Stucco is a popular choice for exteriors in Utah. If you’re building a home and are narrowing down the many exterior options or looking to renovate your current stucco, you may be struggling to pick a style for your stucco’s finish. Here’s a quick low down of the different finish options to help you make your decision:

Dash Finish: This finish is also called Roughcast. It’s one of the most popular options throughout Utah, and a great choice for any style of home. It looks a little like textured, small gravel and you can choose from light to dense in terms of coarseness depending on your preferences.

Skip-trowel Finish: This finish is also called Spanish Lace. It’s another popular finish found throughout Utah and looks lovely with the two-coat process with a forgiving texture. It hides imperfections well and ranges from fine to coarse in pattern.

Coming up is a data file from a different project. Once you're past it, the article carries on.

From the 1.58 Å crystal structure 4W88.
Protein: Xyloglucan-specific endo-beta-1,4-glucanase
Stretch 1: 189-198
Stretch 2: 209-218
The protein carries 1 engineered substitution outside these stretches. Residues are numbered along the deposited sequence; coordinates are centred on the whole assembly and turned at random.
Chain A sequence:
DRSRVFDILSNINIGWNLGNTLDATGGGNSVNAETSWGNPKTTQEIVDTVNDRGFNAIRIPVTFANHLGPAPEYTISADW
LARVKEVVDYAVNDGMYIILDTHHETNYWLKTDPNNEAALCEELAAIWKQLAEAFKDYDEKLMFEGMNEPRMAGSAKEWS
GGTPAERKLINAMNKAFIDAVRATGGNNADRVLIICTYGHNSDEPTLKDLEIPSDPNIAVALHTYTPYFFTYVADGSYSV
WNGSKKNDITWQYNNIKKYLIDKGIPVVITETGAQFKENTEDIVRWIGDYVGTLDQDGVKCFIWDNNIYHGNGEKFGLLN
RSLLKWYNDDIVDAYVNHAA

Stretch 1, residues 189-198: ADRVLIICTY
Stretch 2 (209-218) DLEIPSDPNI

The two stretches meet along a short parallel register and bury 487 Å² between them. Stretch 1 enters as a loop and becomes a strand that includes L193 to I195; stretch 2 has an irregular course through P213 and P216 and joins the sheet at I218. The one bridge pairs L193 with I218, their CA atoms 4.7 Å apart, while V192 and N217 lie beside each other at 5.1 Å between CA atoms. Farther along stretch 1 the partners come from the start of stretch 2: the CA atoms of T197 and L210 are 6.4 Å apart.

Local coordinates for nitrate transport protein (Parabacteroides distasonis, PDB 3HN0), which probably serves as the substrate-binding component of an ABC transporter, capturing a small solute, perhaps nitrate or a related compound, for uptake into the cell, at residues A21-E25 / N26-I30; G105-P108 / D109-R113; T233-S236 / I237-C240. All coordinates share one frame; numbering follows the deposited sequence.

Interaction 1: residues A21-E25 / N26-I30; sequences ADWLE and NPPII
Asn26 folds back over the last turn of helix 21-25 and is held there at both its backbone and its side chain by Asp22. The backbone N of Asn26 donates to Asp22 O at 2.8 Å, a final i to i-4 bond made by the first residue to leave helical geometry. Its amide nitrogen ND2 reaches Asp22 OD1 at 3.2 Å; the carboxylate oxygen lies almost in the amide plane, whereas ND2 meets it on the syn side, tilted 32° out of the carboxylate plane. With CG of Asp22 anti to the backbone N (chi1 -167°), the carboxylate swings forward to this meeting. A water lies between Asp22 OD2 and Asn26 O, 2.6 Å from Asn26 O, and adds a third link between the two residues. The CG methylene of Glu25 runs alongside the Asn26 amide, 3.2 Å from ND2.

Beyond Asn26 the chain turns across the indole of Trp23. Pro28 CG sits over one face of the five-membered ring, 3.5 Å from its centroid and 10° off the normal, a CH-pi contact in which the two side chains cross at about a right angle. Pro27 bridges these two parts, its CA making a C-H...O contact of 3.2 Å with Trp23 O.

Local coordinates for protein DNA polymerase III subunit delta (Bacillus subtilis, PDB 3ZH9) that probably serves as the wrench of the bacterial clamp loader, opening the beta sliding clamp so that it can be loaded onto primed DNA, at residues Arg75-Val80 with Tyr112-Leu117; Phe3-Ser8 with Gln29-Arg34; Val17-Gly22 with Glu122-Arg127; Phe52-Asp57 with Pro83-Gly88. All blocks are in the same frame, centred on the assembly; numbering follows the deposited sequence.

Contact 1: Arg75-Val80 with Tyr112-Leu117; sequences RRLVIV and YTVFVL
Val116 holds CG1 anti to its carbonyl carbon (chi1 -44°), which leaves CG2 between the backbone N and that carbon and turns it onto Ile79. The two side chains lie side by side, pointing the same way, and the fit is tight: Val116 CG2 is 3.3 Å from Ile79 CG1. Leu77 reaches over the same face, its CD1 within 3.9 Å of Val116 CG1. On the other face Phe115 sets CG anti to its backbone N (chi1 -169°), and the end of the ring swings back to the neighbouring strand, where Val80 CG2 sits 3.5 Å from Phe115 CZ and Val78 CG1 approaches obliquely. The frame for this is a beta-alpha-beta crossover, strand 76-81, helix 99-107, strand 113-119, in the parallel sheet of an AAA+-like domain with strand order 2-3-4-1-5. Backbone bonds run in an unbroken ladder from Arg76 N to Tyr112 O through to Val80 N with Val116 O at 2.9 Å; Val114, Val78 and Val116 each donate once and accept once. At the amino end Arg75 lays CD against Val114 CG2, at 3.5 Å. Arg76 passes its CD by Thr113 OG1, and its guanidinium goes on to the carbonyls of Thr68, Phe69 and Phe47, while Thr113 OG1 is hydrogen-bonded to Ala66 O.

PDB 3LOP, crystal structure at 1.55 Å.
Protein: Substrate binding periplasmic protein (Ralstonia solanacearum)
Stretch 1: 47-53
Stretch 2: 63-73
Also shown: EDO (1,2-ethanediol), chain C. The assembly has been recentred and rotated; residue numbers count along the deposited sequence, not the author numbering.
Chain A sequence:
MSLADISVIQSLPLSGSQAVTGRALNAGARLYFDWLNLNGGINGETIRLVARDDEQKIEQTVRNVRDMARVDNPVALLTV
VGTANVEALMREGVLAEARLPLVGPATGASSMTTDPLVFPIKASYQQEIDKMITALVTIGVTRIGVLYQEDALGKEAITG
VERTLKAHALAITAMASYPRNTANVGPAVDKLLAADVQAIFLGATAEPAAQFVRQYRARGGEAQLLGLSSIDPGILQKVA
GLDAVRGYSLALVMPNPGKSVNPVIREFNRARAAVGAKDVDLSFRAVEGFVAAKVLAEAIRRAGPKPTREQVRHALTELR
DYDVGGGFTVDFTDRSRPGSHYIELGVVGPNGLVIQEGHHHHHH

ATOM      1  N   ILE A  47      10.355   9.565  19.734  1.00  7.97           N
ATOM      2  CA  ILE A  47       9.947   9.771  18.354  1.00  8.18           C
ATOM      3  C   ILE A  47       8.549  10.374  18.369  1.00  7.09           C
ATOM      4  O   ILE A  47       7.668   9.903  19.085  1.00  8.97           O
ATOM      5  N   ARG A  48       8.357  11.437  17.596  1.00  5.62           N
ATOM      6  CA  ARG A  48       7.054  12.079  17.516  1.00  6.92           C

Santa Barbara Finish: This is a smooth-style finish that is a little difficult to apply but looks amazing. It’s highly customizable and is easy to clean. Adding color to this style can be done directly to the wall and gives it a mottled look. Maintenance is a bit higher with this stucco finish, but the beautiful finished look may be worth it.

Cat Face Finish: This finish is also called Montalvo or California. You will recognize this finish by its overall smoothness with patches of rough areas that can range from small to large. The method is done with two layers—the first layer is a rough coat and the second is the smooth coat that is applied in a way that allows the rough undercoat to randomly show through.

English Finish: This is one of oldest stucco techniques and it’s easy to pick out. The look is a heavily brushed finish and shows like large paint strokes. This style looks great on older, historic homes and is a very durable, classic option.

Sand Finish: This finish is also called Float. It is slightly similar to dash finishes but it’s more delicate, creating a finer textured look. You’ve likely seen this finish on businesses because they repair well and hide imperfections, but they’re also great on homes with large areas of stucco sections.